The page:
Type 1 Diabetes

Type 1 diabetes is a life-threatening, life-long disease that is characterized by the lack of insulin, causing excessively elevated glucose in a person's blood (called hyperglycemia).

Type 1 diabetes is the most common form of diabetes in childhood. About 1 in every 350 children in the United States has type 1 diabetes. It can appear in children as young as 6 months of age, although the most common age is around 12. Type 1 diabetes is becoming more frequent than before, particularly among children younger than 5 years of age. Adults can also develop type 1 diabetes.

Individuals of any race or ethnic group can develop this disease but it is more common among non-Hispanic whites. It is slightly more common among males than females.

Patients can be seen by Texas Children's experts in Diabetes and Endocrinology.

Causes & Risk Factors

Around 95% of cases of type 1 diabetes are caused by autoimmunity, that is, the body's defense system (called immune system) attacking its own cells, in this case, the insulin-producing cells in the pancreas (beta-cells). The ultimate reason for this attack is unknown. However, we know that there are inherited (genetic) and environmental factors.

Relatives of a patient with type 1 diabetes have increased risk of developing the disease: about 70% for identical twins, 6% of siblings and non-identical twins, 6% for children of a father with type 1 diabetes and 4% for a mother with type 1 diabetes. Certain genes (HLA types) make type 1 diabetes more likely.

We know that the environment also has a role in causing type 1 diabetes but the specific triggers have not been identified.

Today, it is possible to accurately estimate the risk of type 1 diabetes based on the presence of certain markers in blood (named diabetes autoantibodies or islet autoantibodies) in addition to genes and family history. Research studies are ongoing with the ultimate goal of finding safe and effective treatments to prevent to type 1 diabetes in individuals at risk. 

Symptoms & Types

Symptoms of diabetes include increased urination (caused by the kidneys flushing excessive blood glucose), increased thirst (the body's compensatory mechanism of the fluid loss through urine) and weight loss (caused by the loss of glucose through the kidneys, among other factors).

Other symptoms include tiredness and mood changes, bedwetting (consequence of increased urination), blurry vision and infections (skin, urine, vaginal).

If left untreated, increased glucose levels lead to additional complications, such as diabetic ketoacidosis (DKA), which is life-threatening. At this stage, patients have nausea, vomiting, abdominal pain and abnormal breathing followed by loss of consciousness and potentially death. Early diagnosis of type 1 diabetes is critical to prevent development of this fatal complication.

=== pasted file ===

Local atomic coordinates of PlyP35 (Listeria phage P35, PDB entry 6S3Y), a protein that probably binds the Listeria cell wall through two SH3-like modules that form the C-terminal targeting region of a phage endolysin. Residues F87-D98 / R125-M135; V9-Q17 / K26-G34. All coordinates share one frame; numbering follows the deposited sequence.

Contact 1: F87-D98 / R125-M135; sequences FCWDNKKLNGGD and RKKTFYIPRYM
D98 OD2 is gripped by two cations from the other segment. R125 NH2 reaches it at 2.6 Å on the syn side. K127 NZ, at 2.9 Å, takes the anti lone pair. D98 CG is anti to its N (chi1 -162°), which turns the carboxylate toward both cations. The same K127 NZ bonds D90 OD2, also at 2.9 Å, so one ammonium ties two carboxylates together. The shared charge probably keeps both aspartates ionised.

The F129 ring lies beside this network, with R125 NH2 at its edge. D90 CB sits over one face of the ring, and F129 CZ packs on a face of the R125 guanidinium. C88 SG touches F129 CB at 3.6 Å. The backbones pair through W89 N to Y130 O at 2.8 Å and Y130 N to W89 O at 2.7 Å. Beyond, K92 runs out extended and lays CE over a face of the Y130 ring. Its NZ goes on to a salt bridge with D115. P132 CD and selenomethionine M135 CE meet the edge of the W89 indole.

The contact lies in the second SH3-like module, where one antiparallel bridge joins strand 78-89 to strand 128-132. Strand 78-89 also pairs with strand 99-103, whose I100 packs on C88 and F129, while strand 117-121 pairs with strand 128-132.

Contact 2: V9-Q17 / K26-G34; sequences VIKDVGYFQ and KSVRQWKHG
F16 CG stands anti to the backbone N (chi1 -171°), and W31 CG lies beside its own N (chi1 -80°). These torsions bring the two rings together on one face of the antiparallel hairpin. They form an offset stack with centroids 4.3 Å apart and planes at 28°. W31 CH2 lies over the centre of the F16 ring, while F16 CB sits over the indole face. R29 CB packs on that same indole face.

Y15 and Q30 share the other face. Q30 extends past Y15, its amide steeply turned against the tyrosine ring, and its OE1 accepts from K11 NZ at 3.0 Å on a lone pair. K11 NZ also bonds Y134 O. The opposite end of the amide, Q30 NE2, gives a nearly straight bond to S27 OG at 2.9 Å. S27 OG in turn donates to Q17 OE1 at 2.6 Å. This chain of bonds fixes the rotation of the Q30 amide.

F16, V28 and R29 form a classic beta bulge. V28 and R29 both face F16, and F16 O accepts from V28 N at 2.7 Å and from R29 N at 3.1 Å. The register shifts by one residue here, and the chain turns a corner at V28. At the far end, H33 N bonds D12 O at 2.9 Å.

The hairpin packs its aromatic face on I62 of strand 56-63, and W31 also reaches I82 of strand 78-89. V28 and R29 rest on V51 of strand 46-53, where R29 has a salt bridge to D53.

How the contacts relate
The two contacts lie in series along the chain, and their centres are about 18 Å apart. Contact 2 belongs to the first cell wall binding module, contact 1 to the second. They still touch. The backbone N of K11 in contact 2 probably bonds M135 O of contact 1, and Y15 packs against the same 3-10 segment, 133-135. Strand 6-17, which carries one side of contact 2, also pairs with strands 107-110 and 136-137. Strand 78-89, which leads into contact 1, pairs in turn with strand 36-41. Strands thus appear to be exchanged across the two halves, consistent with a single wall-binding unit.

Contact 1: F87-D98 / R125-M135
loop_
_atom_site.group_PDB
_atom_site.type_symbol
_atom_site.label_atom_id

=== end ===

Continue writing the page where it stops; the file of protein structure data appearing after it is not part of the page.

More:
Diagnosis & Tests

Diagnosis of type 1 diabetes requires a test of blood glucose. Patients with clearly elevated glucose in blood will also have glucose in their urine; however, glucose in urine can be normal at certain times of the day and therefore a normal urine test does not rule out diabetes. At the early stages of diabetes, blood glucose can be normal at certain times of the day, and a special test called oral glucose tolerance test (OGTT), which is done by measuring blood glucose 2 hours after drinking a glucose load may be necessary to demonstrate that someone has diabetes.

Once a patient is diagnosed with diabetes, several tests are conducted to diagnose the type of diabetes (for example, diabetes autoantibodies are typical of type 1 diabetes) and the presence of complications (for example, DKA) and other conditions that are present more frequently (for example, thyroid abnormalities).

To diagnose risk of type 1 diabetes, islet autoantibodies are measured in blood. Genetic tests and measurement of the ability to produce insulin help better estimate the risk and establish the stage of the progression.

Treatment & Care

Type 1 diabetes requires treatment with insulin. Today, insulin must be delivered via injection (usually, intravenous in the hospital setting and subcutaneous at home), pump (a device that delivers insulin subcutaneously in a continuous fashion) and, recently, inhaled. To give the right dose of insulin, patients check their blood glucose several times daily. Some patients also wear a continuous glucose monitor that provides additional information.

Children with type 1 diabetes need to have frequent adjustments of the dose and require visits to their diabetes doctor and team (diabetes educator, dietitian and psychologist) every 3 months. It is very important to screen for potential complications (eye, kidney and cardiovascular diseases, depression, eating disorders, obesity, etc.) as well as other autoimmune conditions (thyroid and celiac diseases among others). Screening and early treatment help decrease the risk of complications. Patients with well controlled type 1 diabetes can lead normal lives.

 

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